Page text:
[Chicago] duck typing to handle a string or iterable of strings

Michael Tobis mtobis at gmail.com
Fri May 20 17:58:52 CEST 2011

OK, but still.

I have also faced this problem.

Flattening nested lists which contain strings is an example.

Because a string is an iterable, if we want a method that tolerates a
single string or a list of strings, treating the single string the
same as a list with one element, we have to be able to treat the
string as a non-iterable. The question is what the most elegant way to
do this is if we are building general purpose utility functions that
we don;'t want to violate duck typing.  I recall punting, but I also
recall wondering the same thing.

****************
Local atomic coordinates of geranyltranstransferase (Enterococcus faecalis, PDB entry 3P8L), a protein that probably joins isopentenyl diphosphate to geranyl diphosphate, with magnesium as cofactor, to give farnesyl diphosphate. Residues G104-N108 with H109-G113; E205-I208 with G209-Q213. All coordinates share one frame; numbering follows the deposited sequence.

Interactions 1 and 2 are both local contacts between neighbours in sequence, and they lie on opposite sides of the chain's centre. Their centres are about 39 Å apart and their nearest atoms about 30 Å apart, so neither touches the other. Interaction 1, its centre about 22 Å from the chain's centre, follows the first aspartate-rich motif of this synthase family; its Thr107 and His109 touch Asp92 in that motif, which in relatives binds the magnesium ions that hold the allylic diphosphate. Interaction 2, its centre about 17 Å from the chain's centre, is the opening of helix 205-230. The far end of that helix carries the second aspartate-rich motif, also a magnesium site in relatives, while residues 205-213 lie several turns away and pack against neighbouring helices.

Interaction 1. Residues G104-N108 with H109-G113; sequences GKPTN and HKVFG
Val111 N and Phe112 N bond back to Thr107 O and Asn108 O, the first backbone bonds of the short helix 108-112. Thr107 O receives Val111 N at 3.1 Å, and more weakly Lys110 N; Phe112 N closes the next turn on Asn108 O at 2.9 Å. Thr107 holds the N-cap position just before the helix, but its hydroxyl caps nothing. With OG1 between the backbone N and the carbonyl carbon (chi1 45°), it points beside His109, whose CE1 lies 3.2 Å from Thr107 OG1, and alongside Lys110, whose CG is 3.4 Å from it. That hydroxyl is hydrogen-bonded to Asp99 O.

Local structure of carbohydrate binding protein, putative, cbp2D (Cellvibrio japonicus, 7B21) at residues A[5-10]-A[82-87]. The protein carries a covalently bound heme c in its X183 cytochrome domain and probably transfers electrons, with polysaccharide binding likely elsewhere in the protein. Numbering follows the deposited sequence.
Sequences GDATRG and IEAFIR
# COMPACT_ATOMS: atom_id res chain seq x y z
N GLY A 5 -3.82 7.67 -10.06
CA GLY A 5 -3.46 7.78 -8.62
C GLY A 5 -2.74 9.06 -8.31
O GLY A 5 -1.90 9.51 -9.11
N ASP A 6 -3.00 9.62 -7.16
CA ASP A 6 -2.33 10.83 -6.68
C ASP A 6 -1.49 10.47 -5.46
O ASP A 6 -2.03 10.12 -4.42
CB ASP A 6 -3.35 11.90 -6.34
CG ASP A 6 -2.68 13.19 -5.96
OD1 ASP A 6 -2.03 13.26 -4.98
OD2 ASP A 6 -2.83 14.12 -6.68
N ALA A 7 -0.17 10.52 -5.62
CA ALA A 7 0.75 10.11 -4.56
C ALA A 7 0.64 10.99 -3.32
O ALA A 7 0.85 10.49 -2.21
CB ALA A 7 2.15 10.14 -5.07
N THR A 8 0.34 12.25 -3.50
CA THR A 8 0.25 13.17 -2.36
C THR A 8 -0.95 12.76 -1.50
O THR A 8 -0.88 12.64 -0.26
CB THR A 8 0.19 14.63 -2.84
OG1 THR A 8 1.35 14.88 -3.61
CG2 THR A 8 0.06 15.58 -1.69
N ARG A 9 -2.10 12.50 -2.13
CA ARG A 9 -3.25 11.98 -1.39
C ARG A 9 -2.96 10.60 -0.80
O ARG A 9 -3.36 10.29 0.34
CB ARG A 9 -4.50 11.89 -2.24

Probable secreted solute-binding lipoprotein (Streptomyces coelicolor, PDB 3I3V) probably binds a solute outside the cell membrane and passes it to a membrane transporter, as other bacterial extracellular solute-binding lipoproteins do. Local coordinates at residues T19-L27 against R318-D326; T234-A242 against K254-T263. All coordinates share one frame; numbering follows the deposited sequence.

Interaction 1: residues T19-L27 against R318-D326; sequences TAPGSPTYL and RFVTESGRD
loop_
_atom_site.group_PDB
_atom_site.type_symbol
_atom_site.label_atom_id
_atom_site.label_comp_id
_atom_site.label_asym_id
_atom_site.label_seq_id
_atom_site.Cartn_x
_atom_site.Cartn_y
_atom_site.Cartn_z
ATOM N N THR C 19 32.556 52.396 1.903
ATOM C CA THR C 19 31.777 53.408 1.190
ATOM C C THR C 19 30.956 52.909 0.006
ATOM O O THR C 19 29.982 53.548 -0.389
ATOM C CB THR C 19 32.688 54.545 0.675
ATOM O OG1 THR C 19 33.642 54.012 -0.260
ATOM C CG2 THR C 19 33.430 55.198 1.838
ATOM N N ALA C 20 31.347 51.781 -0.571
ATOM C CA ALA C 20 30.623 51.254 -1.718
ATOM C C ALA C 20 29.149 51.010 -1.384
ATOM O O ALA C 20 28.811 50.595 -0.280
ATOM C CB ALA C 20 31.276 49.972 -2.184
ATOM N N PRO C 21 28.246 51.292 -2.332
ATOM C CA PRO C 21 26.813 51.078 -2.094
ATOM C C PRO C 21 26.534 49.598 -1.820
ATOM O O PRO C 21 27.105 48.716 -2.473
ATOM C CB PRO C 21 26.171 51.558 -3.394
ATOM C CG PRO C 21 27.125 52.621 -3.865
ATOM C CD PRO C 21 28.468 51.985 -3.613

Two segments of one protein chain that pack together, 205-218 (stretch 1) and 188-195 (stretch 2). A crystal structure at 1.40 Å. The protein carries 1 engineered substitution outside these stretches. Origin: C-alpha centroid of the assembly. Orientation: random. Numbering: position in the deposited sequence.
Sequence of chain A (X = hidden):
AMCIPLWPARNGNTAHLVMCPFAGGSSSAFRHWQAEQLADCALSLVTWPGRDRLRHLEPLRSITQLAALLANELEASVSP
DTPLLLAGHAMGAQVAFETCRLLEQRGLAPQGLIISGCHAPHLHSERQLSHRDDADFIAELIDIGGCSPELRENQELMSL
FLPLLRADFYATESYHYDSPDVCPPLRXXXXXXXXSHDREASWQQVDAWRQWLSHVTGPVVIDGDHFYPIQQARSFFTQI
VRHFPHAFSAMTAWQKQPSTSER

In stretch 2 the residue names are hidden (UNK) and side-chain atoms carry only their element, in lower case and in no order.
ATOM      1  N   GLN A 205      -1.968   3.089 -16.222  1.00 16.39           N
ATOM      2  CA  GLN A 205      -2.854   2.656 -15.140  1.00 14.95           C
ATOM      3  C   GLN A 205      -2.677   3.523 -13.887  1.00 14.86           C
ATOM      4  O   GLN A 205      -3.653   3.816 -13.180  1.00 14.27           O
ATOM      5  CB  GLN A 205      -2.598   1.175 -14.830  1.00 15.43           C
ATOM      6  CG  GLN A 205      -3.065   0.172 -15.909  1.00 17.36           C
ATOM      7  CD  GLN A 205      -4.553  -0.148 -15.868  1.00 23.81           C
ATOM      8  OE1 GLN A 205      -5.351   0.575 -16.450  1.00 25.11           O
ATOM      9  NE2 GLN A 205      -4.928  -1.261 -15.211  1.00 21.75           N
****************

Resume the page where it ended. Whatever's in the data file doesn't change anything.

So, consider a routine that is intended to flatten a nested list. We
want to write a recursive routine that takes [1,[2,3,[4,5],"fred"]] to
[1,2,3,4,5,"fred"] and not to [1,2,3,4,5,"f","r","e","d"]. And even
the latter is not as easy as you'd expect.

It totally violated least surprise for me when I did something like

>>> def atomprint(thing):
...     try:
...         for item in thing:
...             atomprint(item)
...     except TypeError:
...         print thing

It works beautifully for lists of integers, floats, various other
things. I felt satisfied and ever so pythonic. But it overflows the
stack when you pass it a non-empty string!


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